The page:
Translating Datasheets Accurately and Efficiently
Datasheets — technical specifications, product specifications or instruction guides — are documents which provide guidance to either end-users, or employees. Usually, such documents inform users how a product or machine works, what it can do, and how to use it. Naturally it is important for organisations to have up-to-date, accurate information. Furthermore, accurately translating datasheets is crucial when offering a product in a new market — your new customers will expect to have information in their preferred language. User guides play an essential role in shaping user experience; and inaccurate technical information could even result in your company being liable for damages.
“Survey of 8,709 Consumers in 29 Countries Finds that 76% Prefer Purchasing Products with Information in their Own Language”Source: CSA Research — Read the article
When writing your datasheet, you should follow technical writing best practices. First and foremost, use short, concise, one-idea sentences. Also, avoid using idiomatic expressions and/or cultural references — these can be easily mistranslated. Or, even worse, correctly translated but misinterpreted.
The hallmark of a quality datasheet is that there is no ambiguity, the text is short and concise, and the terminology used is consistent throughout the document(s). In addition — it should go without saying — there should be no spelling, grammatical or semantic errors. Above all, the datasheet should be easy to read, and super-helpful to users.
In this article, we will be highlighting some of the best practices you should take note of when translating datasheets.
Choose the right translator
A high degree of accuracy and precision are a must for all technical translations. A technical translator is expected to:
- Have native-level proficiency in the target language
- Have professional-level expertise in the source language
- Be able to deliver concise, error-free translations that accurately convey the original meaning.
Many technical translators have studied technical writing; and most have experience working in the sector they translate for.
Before translating, you need a Glossary
A glossary is a compilation and translation of all the terms you will use in your document(s). This may include technical terms, product descriptions and also, possibly, brand messages. By compiling and agreeing on the preferred translation, a Glossary will ensure that these terms will be translated consistently across datasheets, and over time.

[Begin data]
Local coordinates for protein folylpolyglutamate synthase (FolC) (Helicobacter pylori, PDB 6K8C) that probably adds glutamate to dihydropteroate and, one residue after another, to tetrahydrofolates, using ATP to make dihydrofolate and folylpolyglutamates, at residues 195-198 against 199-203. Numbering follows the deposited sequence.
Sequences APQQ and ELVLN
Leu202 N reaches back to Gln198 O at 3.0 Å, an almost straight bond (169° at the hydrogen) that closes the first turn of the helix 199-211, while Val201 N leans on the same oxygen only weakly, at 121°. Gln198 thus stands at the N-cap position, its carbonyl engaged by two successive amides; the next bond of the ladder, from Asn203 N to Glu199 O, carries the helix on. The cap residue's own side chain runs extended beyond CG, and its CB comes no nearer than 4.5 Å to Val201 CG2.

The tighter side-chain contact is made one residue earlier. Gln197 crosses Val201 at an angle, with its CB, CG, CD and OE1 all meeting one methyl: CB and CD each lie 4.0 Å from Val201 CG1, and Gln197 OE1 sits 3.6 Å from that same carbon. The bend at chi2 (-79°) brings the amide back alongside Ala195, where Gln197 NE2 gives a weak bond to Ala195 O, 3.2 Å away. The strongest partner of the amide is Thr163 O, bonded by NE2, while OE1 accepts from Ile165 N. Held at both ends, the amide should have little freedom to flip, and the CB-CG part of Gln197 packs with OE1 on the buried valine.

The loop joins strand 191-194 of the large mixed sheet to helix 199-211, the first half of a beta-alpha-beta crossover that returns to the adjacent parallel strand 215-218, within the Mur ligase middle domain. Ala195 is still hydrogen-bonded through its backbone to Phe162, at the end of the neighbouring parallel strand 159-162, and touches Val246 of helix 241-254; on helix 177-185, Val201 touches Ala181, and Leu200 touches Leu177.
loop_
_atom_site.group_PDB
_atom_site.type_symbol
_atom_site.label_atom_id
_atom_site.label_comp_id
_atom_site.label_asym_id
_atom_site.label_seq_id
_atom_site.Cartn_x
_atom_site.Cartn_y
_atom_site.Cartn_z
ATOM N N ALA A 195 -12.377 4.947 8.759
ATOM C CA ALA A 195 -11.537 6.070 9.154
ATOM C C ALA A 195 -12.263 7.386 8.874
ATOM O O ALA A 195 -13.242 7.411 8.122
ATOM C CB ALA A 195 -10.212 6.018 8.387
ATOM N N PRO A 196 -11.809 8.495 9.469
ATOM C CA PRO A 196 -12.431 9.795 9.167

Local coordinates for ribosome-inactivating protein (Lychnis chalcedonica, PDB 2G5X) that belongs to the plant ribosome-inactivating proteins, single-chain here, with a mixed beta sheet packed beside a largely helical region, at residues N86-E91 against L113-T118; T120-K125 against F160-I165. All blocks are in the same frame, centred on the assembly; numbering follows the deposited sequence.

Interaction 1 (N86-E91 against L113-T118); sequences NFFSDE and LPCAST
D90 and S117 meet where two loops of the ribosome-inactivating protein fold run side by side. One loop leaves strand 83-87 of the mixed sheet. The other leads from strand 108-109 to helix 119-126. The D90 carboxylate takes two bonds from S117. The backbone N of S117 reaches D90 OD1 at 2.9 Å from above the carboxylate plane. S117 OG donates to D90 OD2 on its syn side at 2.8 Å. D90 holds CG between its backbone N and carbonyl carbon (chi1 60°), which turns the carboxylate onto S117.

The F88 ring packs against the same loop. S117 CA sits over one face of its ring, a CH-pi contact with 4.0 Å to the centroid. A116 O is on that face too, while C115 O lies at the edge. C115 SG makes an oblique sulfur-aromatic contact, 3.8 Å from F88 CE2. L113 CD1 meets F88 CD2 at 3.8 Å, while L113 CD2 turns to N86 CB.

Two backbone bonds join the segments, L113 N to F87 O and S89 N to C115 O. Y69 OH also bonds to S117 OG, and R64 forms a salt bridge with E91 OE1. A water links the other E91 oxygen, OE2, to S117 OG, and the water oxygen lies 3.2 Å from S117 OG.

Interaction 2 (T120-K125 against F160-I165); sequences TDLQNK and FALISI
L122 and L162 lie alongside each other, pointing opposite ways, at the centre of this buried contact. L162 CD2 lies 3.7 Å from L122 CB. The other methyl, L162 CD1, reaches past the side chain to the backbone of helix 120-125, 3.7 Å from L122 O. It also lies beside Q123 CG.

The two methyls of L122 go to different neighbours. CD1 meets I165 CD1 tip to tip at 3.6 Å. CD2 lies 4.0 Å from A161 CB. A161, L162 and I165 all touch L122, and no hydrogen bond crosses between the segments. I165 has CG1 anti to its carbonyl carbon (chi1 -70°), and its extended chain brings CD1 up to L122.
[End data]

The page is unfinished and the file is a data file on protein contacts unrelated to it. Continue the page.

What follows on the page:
Find out more: Technical glossaries and termbases
Design and Layout
If you’ll be producing your datasheet in two or more languages, it is cost-efficient to consider this from the start. Different languages take up different amounts of space — often very different amounts, as is the case with English to Spanish, for example. Generally speaking, if you’re translating from English to any of the Romance languages — Italian, Spanish, French, etc — the translated text will be around 30% longer. So you should make allowance for a variable word count when designing the layout.
If your design is rigid or inflexible, you may have to adapt, or even re-design it, after you translate. For example, imagine you have a ‘full’ two-page spread in English, but the Spanish translation needs three pages. Or, the other way round — your Chinese translation will take up far less space than the English.
Sometimes it might be appropriate to anchor images/diagrams to the corresponding text — so the image “moves” with the text. Furthermore, will the captions on your diagrams be translated? If so, make sure they are editable (nb. if they’re JPGs or PNGs, they’re not!).
It’s important to consider how differences in word count or spacing will be accommodated. Often, graphic designers are unaware of the challenges involved in setting up and maintaining multilingual documentation; and retroactively adapting your datasheets could generate significant expenses.
Integrated design and translation
For these reasons, we believe that the language service provider (LSP) should be involved in the DTP process from the outset.
One of the techniques we use, is to pay close attention to the early stages of design work. For instance, it is important that the text ‘flows’; that the format accepts text segments of varying length; and that you avoid the use of manual line breaks within paragraphs.
Find out more: Preparing Layouts for Translation (desktop publishing / DTP)
Using a professional has benefits!
We are able to offer considerable savings to our customers by managing the DTP, as well as the translation(s) of a document:
- Reducing Time-to-market — as soon as the translations are ready, you can release your document. No more to-ing and fro-ing between designers, translators and project managers.
- Reducing Costs — you do not need to pay a graphic design team.
- Considerably reducing the Hassle! All you need to do is send us the document, and we’ll send it back… finished!
In addition, our translation software ensures that when you need to update, it will be easy! We understand that producing a ‘new’ version of a technical datasheet often doesn’t involve very much actual revision. We use (client-specific) translation memories and termbases. This means, we translate only text that is actually new, or has been changed — rather than translating the whole thing from scratch. This, of course, saves you both time, and money.
Find out more: Translation Memory: Optimising the translation process